'Bomb designed to cause fireball' found under Northern Ireland officer's car

20 April 2021, 13:40 | Updated: 20 April 2021, 18:46

Police put in place a security operation after the explosive was discovered
Police put in place a security operation after the explosive was discovered. Picture: PA

By Will Taylor

A bomb planted at a police officer's car in Northern Ireland was designed to cause a fireball.

The New IRA has been blamed by police for planting the device, left beside where their target's three-year-old daughter sits.

The explosive, which was left at the part-time Police Service of Northern Ireland officer's home near Dungiven, Co Londonderry, was attached to a container of flammable liquid.

It did not detonate.

Police Service of Northern Ireland Assistant Chief Constable Mark McEwan branded the murder bid by the dissident extremists as "despicable and cowardly".

Read more: Police in Northern Ireland attacked with stones after call to suspicious object

He said the child's seat was in the car and the terror group would have been aware of it.

"We will be unrelenting in our efforts in bringing these people to justice," he said.

"We believe this group would have known this is where the daughter would sit and they have shown no regard for this whatsoever.

"They know the effect if this device donated, it would have engulfed the car completely and those in it.

Read more: Furniture set alight as unrest breaks out again in west Belfast

"It's time for people to examine their conscience.

"Is this the sort of group they want to support? A group that has shown complete disregard for young people and now we have another callous attack where a mother and a toddler were the potential victims."

The New IRA is one of the most active dissident republican terror groups in Northern Ireland, and was blamed for journalist Lyra McKee's murder in Derry in 2019.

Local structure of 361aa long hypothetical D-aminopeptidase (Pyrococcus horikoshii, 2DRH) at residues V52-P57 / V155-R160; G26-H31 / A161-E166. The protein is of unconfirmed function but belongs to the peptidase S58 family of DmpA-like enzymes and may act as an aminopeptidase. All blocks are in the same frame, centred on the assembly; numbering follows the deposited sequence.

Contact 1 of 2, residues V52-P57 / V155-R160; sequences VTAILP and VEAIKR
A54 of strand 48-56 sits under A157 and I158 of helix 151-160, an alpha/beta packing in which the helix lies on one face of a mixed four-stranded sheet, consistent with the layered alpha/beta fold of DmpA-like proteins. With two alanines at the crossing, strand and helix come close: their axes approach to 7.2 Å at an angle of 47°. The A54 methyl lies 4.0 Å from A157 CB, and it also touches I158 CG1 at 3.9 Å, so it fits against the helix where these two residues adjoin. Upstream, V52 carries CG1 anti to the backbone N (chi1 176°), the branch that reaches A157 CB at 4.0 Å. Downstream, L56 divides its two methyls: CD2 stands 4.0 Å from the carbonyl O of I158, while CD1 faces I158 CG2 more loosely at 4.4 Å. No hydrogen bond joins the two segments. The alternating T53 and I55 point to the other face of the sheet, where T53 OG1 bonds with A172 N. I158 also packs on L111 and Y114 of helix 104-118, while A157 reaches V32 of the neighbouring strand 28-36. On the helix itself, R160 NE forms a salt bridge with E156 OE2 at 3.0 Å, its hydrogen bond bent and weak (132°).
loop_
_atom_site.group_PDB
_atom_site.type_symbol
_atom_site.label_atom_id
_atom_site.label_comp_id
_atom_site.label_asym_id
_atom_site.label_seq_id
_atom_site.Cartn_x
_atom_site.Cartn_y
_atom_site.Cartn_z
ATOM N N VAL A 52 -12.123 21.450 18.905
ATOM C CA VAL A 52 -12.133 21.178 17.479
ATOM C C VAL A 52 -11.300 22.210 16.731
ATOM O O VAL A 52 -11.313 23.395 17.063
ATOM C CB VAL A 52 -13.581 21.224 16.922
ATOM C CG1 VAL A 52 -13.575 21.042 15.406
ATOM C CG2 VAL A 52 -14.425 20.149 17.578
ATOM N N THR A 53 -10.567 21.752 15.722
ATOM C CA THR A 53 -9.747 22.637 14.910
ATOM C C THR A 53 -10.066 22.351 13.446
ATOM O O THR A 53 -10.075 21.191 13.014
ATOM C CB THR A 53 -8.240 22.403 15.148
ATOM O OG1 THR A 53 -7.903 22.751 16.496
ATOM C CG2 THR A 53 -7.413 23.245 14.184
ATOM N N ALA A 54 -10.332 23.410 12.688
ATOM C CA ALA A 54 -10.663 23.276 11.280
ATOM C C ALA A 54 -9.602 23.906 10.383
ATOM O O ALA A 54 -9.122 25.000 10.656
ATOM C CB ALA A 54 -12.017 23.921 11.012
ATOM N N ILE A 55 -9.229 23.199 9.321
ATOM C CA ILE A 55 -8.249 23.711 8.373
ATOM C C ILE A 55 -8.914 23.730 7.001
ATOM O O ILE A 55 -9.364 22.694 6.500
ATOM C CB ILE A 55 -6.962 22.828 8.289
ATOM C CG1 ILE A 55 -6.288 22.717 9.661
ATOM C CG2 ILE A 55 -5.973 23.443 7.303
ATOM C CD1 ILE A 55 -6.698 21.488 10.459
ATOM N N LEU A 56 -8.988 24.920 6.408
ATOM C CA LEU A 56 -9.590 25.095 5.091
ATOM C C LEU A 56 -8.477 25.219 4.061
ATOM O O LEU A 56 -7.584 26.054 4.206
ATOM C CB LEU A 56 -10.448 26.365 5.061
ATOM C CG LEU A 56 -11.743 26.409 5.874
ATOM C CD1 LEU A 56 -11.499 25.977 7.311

Northern Ireland has seen rising tensions and violence in recent weeks
Northern Ireland has seen rising tensions and violence in recent weeks. Picture: Artur Widak/NurPhoto/PA Images

The group, which was founded in 2012, was also blamed for a large car bomb at the courthouse in Derry in January 2019, and for sending parcel bombs to Great Britain two months later.

Their alleged target is a member of PSNI civilian staff, who serves as a part time officer.

The device was discovered on Monday in a plot condemned by Chief Constable Simon Byrne as an "outrageous attack".

It comes against a backdrop of ongoing disorder and tensions across Northern Ireland's communities.

Northern Ireland's First Minister Arlene Foster said: "I stand, as does my entire party, with the brave woman targeted by republicans and utterly condemn those who have sought to harm her and her family.

"I do give thanks that she has survived this dreadful murder attempt and when I spoke to this lady earlier, I gave her my prayerful support and indeed solidarity at this difficult time.

"To the republicans who sought to murder this young mother, your campaign is futile, you will never succeed and whilst there may always be different political views in Northern Ireland, we will keep moving forward and we will not be dragged back by bombers or those who would seek to use the gun to get their own political way."

Deputy First Minister Michelle O'Neill said she also spoke with the officer, adding that the "magnitude of what could have happened to both herself and her young family" is still "sinking in".

She described the attack as "absolutely deplorable, unacceptable, unjustified and completely wrong", and said all must "stand together to condemn it".

"That was the message I wanted to give to the chief constable, but also to those people that are responsible, they need to leave the stage, there is no room for you in society, you are not going to drag people back.

"What we need to see today is strong condemnation from everybody which, I believe, is the case," she added.